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Steamboat Magazine

The Stone Home

12/01/2010 01:00AM ● By Deborah Olsen

Concrete Floors with a hydronic heating system, Structural Insulated Panels and a large Dutch West woodstove ward off the cold, North Routt Winters. Photo by Tim Stone

by Deborah Olsen

Local architect’s North Routt home the perfect mountain abode

When people imagine moving to the mountains, they often picture a house tucked into the forest, up a winding road. They envision a home that’s manageable, both in size and affordability, a comfortable place that’s just steps away from skiing, hiking, biking and snowmobiling. 

Tim and Alethea Stone’s home in North Routt County is the epitome of those imaginings. Tim Stone was a young architect and a bachelor when he relocated to Steamboat Springs from the Roaring Fork Valley. The Aspen market was prohibitive, but purchasing property in Steamboat was feasible and in 2003, Stone bought a lot in the woods near Steamboat Lake. 

He then set out to design and build his own home. Stone subbed out the excavating, concrete and electrical work, roofing and dry wall. Everything else, he planned to do himself. “I realized pretty quickly I bit off a little more than I could chew. I sent out a desperate call to family and friends,” he says.His parents’ willingness to help brings the story full circle, as Stone learned carpentry when he was growing up from his dad and grandfather. “My dad and I framed and sided it, set all the windows and did all of the finish carpentry,” Stone says. Friends pitched in at an old-fashioned “barn-raising,” when it came time to erect the garage/studio. And Stone’s then-girlfriend, Alethea, endured freezing temperatures to help stain the siding and trim the doors. Stone describes their home as “mountain style,” with a covered front porch large enough for a chairlift swing and several cords of wood.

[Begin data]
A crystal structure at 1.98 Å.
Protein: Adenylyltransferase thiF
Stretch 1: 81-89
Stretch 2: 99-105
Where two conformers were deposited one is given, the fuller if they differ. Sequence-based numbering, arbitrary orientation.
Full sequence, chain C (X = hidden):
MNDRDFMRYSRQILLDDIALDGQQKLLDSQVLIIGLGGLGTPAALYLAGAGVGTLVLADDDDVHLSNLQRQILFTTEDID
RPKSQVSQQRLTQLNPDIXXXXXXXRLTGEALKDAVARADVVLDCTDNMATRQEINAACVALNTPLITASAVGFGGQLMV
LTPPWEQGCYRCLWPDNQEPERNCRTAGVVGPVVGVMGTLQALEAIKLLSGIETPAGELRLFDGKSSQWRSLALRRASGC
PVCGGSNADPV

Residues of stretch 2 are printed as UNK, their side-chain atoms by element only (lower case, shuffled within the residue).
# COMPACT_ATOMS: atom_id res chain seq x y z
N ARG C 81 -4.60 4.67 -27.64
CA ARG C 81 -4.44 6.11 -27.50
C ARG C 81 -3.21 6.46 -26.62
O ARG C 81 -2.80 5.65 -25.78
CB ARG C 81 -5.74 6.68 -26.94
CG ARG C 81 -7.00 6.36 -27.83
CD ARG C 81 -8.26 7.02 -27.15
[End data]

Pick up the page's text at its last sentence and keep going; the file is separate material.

At 1,600 square feet, the house is not large, by Steamboat standards. A separate garage and studio – or “man room,” to use Stone’s words – add 1,200 square feet.

The living area of the Stones’ house is open, with 26-foot ceilings and a small galley kitchen. A combination of antiques, family heirlooms and Stone’s photography add character and a personal touch. Sinesnowshoes mounted over the kitchen windocame from his grandfather, who was a bush pilot in Alaska. An old wooden propeller with a cracked trailing edge hangs along with black-and-white images in the living room. An antique armoire and Navajo pots complement Navajo rugs that once belonged to Stone’s grandparents.  

The simple lines of the staircase leading to the second floor add a contemporary element to the design. “It was cost-effective,” Stone says. It consists of stainless wire, similar to sailboat rigging, with swaged connections and turnbuckles, strung between timber posts. He also employed the liberal use of concrete throughout, from cast concrete countertops for the kitchen to polished concrete floors throughout the main level with embossed aspen leaves and a hydronic heating system. But the heat is scarcely needed. Structural Insulated Panels form the shell of the house, increasing its energy efficiency (“It’s like a giant Styrofoam cooler,” Stone says), and a Dutch West woodstove keeps the house warm all winter. “We have a free fuel source,” Stone says, adding that he only needs to walk 100 feet out the back door to find standing dead beetle kill timber. “I’m slowly cutting a fire line around the house.”

The staircase's simple lines and stainless wire railing, complete with turnbuckles, add a contemporary element to the design. Photo by Tim Stone

The beetle kill is used for more than just heat. The home’s exterior siding is made from local beetle kill pine, as is the vaulted ceiling decking. The wood’s characteristic blue staining adds dimension to the mountain décor. On the backside of the house, an asymmetrical grouping of windows looks out onto a 930-square-foot cedar deck. “It’s one of the nice things about the house,” Stone says. “We entertain a lot outside.”The home’s secluded setting opens a world of outdoor activities. 

“I can ski and snowmobile right out the back door – I could go all the way to Wyoming without touching a road,” Stone says. “We also sled across Steamboat Lake in winter. And in the summer, there’s incredible biking. I have several favorite circuits.” Noa veteran architect and part owner of Kelly & Stone Architects in Steamboat, Stone readily admits that his own home was one of his first solo design projects. As such, he learned a thing or two along the way. One example is the cast-concrete coffee table he designed for the living room. It weighs 350 pounds, which makes moving it quite a chore. “I didn’t think about that,” he says. 

Stone’s tight budget (he brought the project in at $90/square-foot, in large part by doing so much of it himself), was a learning experience too.  As a result, “I’m a cost-conscious designer,” he says. “I learned a lot that I can bring to bear on what I do today. I’m much more apt to hit a construction budget.” The creative simplicity of the home, enhanced by Stone’s cost-saving savvy, enhances its authentic mountain appeal. 


With help from friends and family, Stone built and designed his 1,600-square-foot home and 1,200-squre-foot garage/studio himself. Photo by Tim Stone